I remember soaking up his words like someone who had been walking in the desert for hours trying to find water and eventually drink it. I was obsessed with his writings. I recommended it to everyone around me and could not understand if people were not interested. I just thought to myself: ‘if you only knew how much wisdom lies in his words. How much it will change your life’. Funnily enough this girl had just lived around the corner from me. Everyone who has ever lived in London would agree that this is a rather BIG coincidence…London is so ginourmously big…what are the odds that your new work colleague lives in the exact (at the time very unknown) part of London literally a 5min walk away?
So, I had enrolled for one of the toughest challenges in my life. Not only was I working full-time, studying part-time (keeping to my ambitious 2:1’s and 1st’s in every assignment or exam…I have no idea how I managed…I honestly don’t know!), but I also managed to tirelessly work myself out of a very destructive relationship. I was also sick all the time. My body was run down and the moment I healed from one disease, the next one would wait around the corner.
I suffered from severe migraine attacks, abdominal infections, bacterial infections, constant backaches and in November 2011, after just having recovered from two weeks of being at home with the flu, I fell back ill again with a pneumonia (which was one of the most awful experiences ever….especially if you are all alone. I think I was ill for about 8 weeks in a row. You can imagine the guilt I felt about being off for such a long time. I feared I was going to loose my job. My supervisor at the time, thank goodness, was very understanding and somehow always had my back. I won’t talk about her now, as I think she deserves her own post. Without her, much of the last several years would not have been possible.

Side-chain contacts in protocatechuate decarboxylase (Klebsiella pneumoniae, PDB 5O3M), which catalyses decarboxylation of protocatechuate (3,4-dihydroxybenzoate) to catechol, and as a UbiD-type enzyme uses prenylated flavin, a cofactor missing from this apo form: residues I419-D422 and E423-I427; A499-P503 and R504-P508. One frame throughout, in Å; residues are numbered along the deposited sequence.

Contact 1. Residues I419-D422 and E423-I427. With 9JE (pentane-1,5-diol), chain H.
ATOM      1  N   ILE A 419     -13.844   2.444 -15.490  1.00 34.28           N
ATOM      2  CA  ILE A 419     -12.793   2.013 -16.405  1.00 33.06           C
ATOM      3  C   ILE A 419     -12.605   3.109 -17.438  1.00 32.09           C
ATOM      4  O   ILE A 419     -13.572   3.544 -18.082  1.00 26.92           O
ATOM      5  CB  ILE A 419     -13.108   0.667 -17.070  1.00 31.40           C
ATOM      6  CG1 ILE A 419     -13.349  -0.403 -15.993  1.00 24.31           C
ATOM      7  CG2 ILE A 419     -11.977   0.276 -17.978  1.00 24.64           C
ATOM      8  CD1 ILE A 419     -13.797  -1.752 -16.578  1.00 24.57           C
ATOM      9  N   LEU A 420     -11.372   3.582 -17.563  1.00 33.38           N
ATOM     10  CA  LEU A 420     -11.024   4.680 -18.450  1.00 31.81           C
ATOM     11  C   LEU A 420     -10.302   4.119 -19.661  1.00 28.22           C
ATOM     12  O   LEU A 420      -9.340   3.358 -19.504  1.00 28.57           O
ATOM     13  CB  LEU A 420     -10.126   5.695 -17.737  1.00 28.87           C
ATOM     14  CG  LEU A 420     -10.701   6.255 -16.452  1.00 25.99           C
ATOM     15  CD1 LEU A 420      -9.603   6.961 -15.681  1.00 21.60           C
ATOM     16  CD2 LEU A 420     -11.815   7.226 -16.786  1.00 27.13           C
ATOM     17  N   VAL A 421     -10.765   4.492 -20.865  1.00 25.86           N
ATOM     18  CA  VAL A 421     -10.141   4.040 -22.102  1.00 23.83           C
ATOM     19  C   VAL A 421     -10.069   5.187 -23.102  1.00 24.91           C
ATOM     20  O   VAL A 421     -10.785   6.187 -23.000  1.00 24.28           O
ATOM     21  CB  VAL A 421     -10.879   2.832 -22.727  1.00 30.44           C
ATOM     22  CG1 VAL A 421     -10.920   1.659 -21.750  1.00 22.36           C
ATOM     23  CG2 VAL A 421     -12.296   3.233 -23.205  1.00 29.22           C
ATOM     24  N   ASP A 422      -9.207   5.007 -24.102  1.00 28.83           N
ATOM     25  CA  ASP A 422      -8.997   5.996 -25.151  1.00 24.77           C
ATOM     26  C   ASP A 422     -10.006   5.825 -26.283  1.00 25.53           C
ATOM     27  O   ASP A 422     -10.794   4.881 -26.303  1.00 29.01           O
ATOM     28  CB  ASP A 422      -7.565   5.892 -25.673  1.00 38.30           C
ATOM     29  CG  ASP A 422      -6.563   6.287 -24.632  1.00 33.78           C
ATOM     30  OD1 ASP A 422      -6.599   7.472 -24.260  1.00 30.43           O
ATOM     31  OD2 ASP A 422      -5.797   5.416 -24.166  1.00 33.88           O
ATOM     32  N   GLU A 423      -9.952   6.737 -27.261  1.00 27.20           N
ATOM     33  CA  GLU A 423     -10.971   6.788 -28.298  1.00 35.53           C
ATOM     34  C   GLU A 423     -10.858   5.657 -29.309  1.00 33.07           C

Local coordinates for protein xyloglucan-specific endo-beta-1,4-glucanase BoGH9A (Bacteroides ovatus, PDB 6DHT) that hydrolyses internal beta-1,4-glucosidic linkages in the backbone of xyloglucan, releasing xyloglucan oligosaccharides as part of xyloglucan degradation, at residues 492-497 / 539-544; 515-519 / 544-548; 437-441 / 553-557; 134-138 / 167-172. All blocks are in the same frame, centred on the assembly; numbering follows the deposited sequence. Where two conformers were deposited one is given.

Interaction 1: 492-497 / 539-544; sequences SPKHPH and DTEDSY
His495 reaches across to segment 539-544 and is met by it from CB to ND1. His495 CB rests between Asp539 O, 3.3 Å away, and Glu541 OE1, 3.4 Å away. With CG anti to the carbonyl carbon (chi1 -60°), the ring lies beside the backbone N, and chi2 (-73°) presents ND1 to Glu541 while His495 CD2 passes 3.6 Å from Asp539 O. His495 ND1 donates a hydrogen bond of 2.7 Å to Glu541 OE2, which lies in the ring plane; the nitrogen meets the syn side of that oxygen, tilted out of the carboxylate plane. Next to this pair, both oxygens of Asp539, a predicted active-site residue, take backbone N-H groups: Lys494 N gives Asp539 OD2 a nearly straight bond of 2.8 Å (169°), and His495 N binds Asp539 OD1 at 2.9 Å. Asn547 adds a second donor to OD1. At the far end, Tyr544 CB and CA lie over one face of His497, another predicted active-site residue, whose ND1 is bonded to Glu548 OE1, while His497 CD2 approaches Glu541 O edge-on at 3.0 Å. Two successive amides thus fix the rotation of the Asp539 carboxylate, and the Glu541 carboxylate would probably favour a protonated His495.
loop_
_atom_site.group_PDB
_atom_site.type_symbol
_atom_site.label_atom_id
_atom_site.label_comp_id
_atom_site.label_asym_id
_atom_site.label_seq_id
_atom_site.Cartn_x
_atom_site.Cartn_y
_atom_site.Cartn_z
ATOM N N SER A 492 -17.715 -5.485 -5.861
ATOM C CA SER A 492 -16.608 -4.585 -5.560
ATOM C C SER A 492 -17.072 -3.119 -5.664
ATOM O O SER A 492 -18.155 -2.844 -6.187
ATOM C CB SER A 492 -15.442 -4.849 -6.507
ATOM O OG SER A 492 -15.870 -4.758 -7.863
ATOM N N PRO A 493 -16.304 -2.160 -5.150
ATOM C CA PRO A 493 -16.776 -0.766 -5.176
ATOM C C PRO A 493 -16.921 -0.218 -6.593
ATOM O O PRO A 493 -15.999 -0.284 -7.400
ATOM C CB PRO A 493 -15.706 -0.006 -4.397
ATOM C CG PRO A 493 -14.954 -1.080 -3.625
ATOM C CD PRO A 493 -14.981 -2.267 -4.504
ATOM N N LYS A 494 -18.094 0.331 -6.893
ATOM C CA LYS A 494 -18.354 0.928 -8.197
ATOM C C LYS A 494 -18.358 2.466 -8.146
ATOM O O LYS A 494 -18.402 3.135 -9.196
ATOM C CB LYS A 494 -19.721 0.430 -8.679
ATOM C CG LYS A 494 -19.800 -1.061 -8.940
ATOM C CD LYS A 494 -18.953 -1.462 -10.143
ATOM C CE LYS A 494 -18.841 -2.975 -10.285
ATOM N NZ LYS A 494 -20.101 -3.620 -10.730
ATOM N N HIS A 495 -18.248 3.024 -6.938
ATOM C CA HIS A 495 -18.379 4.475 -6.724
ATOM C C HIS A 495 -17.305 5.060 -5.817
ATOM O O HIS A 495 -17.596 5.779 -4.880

I remember I was lying in bed coughing, sneezing, using my little inhaler which I needed as I could barely breathe, with pains so intense I thought I was going to die and then I decided to pray and said: — God. If you exist. Please take me now. End this life. I have had enough. I don’t want to live any longer. I don’t want to face another day of misery (this is material for a separate post yet again, but just to sum it up: I grew up in a domestic violence house-hold…in other words, my childhood wasn’t great to put it mildly…and well, I never ever had it easy in life. I was just one of those people who always had to fight – all the time- at this particular point in time…I was exhausted. Tired. You get it…). Just make it quick and painless. Just kill me now. — Whilst this may seem overly dramatic to you (we all feel like ‘dying’ when we feel terribly ill…), I honestly had lost the will to live. There I was in my bed, all by myself, thinking….what the hell is this life all about, if this is how it will always be? I had ENOUGH.
Then I proceeded to watch a clip from one of my all time favourite children movies. I watched Mary Poppins (or more Julie Andrews) singing ‘Feed the Birds’ – which made me sob uncontrollably. I felt so incredibly sad…I thought my heart was going to explode.
“Early each day to the steps of Saint Paul’s The little old bird woman comes. In her own special way to the people she calls, “Come, buy my bags full of crumbs. Come feed the little birds, show them you care And you’ll be glad if you do. Their young ones are hungry, Their nests are so bare; All it takes is tuppence from you.” Feed the birds, tuppence a bag, Tuppence, tuppence, tuppence a bag. “Feed the birds,” that’s what she cries,
While overhead, her birds fill the skies. All around the cathedral the saints and apostles Look down as she sells her wares. Although you can’t see it, you know they are smiling Each time someone shows that he cares. Though her words are simple and few, Listen, listen, she’s calling to you: “Feed the birds, tuppence a bag, Tuppence, tuppence, tuppence a bag.”